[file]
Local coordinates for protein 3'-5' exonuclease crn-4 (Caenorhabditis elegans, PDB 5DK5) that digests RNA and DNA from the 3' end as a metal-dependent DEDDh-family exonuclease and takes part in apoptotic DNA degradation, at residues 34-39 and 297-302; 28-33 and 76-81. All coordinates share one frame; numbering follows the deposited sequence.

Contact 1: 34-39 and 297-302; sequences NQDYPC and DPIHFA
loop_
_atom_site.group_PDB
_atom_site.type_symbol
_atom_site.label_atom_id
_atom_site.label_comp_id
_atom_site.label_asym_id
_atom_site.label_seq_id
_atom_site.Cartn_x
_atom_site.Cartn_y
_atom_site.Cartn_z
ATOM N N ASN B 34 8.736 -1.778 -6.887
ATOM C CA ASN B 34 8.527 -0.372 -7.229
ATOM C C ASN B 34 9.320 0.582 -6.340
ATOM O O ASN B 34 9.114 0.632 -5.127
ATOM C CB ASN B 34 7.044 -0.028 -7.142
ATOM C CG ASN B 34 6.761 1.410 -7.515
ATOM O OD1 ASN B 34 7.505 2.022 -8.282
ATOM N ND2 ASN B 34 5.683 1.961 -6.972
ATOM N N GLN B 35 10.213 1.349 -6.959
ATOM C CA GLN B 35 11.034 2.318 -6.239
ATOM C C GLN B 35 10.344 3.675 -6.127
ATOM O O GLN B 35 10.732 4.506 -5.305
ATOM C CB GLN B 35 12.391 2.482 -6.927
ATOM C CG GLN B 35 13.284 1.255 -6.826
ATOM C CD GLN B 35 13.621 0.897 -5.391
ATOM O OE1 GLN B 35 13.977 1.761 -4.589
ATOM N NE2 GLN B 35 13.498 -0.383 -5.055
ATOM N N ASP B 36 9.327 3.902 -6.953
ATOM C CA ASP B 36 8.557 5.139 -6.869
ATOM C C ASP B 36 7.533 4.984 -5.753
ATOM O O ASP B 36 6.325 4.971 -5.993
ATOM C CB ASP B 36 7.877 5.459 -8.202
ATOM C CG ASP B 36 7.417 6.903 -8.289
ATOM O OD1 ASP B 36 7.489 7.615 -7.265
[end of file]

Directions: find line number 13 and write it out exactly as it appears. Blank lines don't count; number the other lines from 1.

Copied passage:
ATOM N N ASN B 34 8.736 -1.778 -6.887